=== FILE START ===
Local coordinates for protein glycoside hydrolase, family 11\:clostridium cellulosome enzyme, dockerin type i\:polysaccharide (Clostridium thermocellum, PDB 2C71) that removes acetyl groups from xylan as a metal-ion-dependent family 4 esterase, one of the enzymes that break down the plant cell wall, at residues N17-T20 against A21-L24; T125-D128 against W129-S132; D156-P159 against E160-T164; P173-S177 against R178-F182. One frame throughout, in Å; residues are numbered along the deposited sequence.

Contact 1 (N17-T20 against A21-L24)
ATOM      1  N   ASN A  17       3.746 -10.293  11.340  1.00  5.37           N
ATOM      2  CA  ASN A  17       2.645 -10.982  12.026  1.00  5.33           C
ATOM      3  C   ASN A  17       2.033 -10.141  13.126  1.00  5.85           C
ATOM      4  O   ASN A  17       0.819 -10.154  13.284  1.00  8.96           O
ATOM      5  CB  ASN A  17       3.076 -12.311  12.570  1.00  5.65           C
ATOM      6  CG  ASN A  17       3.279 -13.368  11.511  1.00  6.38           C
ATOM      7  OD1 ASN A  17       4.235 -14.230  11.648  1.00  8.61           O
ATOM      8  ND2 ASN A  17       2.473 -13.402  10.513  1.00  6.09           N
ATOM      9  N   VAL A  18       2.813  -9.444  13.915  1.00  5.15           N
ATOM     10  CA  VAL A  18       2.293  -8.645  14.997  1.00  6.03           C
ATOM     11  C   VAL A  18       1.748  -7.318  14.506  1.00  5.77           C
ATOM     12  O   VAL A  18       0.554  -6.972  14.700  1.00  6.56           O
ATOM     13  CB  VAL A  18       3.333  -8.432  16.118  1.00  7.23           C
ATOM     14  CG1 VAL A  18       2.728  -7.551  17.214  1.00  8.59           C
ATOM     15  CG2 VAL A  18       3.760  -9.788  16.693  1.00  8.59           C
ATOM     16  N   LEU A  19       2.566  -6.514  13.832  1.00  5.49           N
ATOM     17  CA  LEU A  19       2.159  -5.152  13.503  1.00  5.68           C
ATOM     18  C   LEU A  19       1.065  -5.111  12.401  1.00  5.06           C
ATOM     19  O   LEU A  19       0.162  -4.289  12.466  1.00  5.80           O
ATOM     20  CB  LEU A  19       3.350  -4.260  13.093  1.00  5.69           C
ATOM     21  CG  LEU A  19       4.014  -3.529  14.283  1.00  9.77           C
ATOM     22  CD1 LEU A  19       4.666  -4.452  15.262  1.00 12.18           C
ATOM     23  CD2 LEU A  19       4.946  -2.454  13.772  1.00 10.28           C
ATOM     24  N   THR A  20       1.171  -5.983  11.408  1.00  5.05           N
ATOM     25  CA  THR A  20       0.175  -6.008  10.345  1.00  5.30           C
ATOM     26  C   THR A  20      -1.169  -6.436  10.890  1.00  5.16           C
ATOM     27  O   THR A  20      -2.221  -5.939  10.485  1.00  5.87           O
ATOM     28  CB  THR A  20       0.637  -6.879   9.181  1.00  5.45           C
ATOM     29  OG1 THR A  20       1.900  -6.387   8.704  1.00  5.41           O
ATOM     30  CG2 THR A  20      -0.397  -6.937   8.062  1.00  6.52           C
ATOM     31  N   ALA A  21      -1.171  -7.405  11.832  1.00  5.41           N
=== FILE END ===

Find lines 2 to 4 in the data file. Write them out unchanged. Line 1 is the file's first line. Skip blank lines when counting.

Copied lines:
Contact 1 (N17-T20 against A21-L24)
ATOM      1  N   ASN A  17       3.746 -10.293  11.340  1.00  5.37           N
ATOM      2  CA  ASN A  17       2.645 -10.982  12.026  1.00  5.33           C